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Banking on seeds for food security


A new seed bank in Ottawa will promote, store and share seeds that are adapted to growing conditions in Eastern Ontario and Western Quebec. The seed bank is part of Just Food's Regional Seed Program, which is also helping area farmers and food growers increase their seed-saving abilities.


Just Food has established the Regional Seed Program in collaboration with the Bauta Family Initiative on Canadian Seed Security, which supports the conservation and use of ecologically grown seeds, and Seeds of Diversity, which encourages the exchange and cultivation of heritage and heirloom seeds. The Bauta Family Initiative is funding a range of regional seed initiatives in Canada, including the one at Just Food.


The program intends to increase the quality, quantity and diversity of seeds available in the region. It will work with local vegetable and grain producers, eventually setting up a seed bank at the Just Food farm site near Green's Creek. The bank will house seeds adapted to the climate, soils and other growing conditions in Eastern Ontario and Western Quebec.


"The focus is to increase the scale of seed saving," says Amber Westfall, co-ordinator of the Regional Seed Program at Just Food. Initiatives such as seed saving workshops, "Seedy Saturday" events and seed libraries have sprouted up in and around Ottawa and across Canada, but most are at the community level, Westfall explains. Nationally, Seeds of Diversity manages a library which stores almost 4000 regionally adapted and rare seed varieties. The Regional Seed Program will complement these efforts, making a greater variety of seeds more widely available to local growers.



Regional Seed Program coordinator Amber Westfall at the Just Food farm. Photo: Denise Deby



"There are no Canadian seed producers--there are Canadian seed companies, but they're sourcing their seeds usually from the States. And there are small-scale seed producers, but nothing really at that kind of large farm-scale level. So this project is really geared towards ensuring seed security, with regionally adapted seeds," says Westfall.


Just Food is identifying people who are interested in getting involved as seed savers or volunteers, and hosting workshops to help build seed-saving skills. "There's quite an art and a science to it to ensure that [the seeds] will be viable for a long time. And there's a fairly extensive level of quality control and record-keeping that needs to be maintained," says Westfall. 


The workshops are intended for people who already have some seed-saving knowledge, particularly farmers and "serious backyard gardeners" who are willing to grow one or more varieties out over a few seasons so they're adapted to local growing conditions.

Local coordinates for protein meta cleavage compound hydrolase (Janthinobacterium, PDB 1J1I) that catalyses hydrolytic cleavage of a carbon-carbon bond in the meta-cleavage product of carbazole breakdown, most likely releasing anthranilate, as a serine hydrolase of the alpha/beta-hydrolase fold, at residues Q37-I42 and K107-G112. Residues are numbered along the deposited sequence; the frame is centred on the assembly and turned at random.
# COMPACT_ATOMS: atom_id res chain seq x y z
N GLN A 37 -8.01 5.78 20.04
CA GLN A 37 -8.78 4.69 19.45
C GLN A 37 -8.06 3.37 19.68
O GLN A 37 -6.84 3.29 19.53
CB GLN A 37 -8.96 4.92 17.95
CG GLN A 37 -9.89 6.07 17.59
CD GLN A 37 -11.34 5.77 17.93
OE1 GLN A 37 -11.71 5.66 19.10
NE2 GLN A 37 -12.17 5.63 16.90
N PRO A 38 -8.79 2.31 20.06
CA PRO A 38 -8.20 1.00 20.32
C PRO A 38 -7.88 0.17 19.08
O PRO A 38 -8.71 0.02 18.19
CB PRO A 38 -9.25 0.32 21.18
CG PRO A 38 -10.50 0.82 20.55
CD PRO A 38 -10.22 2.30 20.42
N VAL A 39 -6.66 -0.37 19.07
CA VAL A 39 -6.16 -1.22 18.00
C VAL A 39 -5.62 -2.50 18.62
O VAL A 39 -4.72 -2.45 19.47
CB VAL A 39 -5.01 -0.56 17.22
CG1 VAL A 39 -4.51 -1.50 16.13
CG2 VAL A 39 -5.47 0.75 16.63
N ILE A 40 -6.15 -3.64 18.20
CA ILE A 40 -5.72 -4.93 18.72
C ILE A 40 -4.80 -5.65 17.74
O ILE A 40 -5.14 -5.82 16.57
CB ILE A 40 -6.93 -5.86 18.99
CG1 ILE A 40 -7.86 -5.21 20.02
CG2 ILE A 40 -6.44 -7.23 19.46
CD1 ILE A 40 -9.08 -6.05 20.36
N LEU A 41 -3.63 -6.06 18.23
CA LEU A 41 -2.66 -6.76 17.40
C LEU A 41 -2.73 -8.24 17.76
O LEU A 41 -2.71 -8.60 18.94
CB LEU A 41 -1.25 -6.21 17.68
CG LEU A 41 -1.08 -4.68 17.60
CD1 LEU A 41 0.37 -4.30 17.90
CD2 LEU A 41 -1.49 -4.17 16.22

"We do need volunteers at all levels," adds Westfall. "If people are really interested in seed security in general and want to help out, there are other roles besides saving seeds," including record keeping and other seed bank duties.


Adapting seeds to regional conditions means they're more resilient-and that's important in terms of food security. "When you save those seeds and then have them available, it increases local seed diversity," says Westfall.


The UN's Food and Agriculture Organization states that globally, 75 per cent of food comes from only 12 plant and five animal species, and in the last 100 years the earth has lost 75 per cent of its agricultural biodiversity. Just three companies control more than half of the global commercial seed market, according to ETC Group research. USC Canada notes that 95 per cent of the seeds used in growing Canada's major food crops are bred for uniformity and controlled growing conditions. The Bauta Family Initiative on Canadian Seed Security, housed at USC Canada, cites these and other statistics in explaining why they're supporting a more biodiverse and ecologically appropriate seed system. 


Just Food Regional Seed Program workshops start in May, on topics including vegetable crop planning and selection, introduction to grain growing, and intermediate/advanced seed saving.


Information on upcoming workshops, volunteer opportunities and program updates will be posted in Just Food's newsletter, available at Just Food.


Some resources:


Just Food

Just Food newsletter signup

Bauta Family Initiative on Canadian Seed Security

Seeds of Diversity:


Denise Deby writes on environmental and social justice issues. Find her work here and on Green Living Ottawa.


In this issue..

Get cleaning this spring!

Catherine Mageau-Walker, Program Coordinator, Sustain Lowertown


Want more PEN?

Look for the full print edition at community centres and select retailers throughout the Ottawa area.

The PERC site features highlights from the current edition. PDF versions of the full PEN will be available in the archives after the current edition is off the stands.



The PERC thanks the above organizations for their support.

Thank you to Envirocentre and to the Ontario Trillium Foundation for sponsoring the Spring 2016 edition of the PEN.


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Viewpoints expressed should not be taken to represent the opinions of the Ottawa Peace and Environment Resource Centre, the Peace and Environment News, or our supporters. The PEN does not recommend, approve or endorse any of the advertisers, products or services printed in the PEN or referred to on the PERC website. Health-related information printed in the PEN or online is for informational purposes only, and is not a substitute for the advice of a qualified and licensed health care provider. The PERC and PEN are not responsible for the content on any external website links.